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2 The reductionist/holist debate

2.2 Weaknesses in the reductionist position

Foremost in the weaknesses of the reductionist position is that the abstract reductionist thesis itself is neither scientifically testable nor easily reducible to other simpler problems. Thus, although many scientists take it as given, the question of its truth falls squarely outside the domain of traditional science and hence reductionism. Its strength comes from the observation that much successful science has come from scientists that hold this view - it is thus a sort of inductive confirmation. Such inductive support weakens as you move further from the domain in which the induction was drawn. This certainly seems true when applied to various "soft" sciences like economics, where it is spectacularly less successful. The current focusing on "complex systems", is another such possible step away from the thesis' inductive roots.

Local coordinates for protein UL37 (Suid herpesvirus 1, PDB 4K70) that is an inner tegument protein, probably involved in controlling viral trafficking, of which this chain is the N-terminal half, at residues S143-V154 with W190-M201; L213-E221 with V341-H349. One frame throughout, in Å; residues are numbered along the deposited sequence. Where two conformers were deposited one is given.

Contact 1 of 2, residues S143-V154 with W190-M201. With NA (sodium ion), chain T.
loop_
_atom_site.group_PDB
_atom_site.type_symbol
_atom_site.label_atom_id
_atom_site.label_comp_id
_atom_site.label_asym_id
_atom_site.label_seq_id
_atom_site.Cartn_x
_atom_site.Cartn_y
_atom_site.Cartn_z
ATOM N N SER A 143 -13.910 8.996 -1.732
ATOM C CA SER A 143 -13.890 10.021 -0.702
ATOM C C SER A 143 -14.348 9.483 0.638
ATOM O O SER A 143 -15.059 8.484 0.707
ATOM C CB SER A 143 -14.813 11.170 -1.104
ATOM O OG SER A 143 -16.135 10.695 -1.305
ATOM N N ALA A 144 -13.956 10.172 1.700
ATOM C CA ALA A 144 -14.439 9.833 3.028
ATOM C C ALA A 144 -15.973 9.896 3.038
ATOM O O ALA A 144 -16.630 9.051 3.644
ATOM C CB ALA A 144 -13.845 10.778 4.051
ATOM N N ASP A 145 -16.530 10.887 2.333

A second, but unconnected support comes from the Church-Turing thesis. Here the strength of this thesis within mathematics is projected onto physical processes, since any mathematical model of that process we care to posit is amenable to that thesis. If you conflate reality with your model of it then the thesis appears reasonable, but otherwise not.

Thirdly, attempts to formalise any actual scientific reduction in set-theoretic or logical terms, have proved unsatisfactory (see [16]).

Pragmatic Holism - Bruce Edmonds - 22 FEB 96
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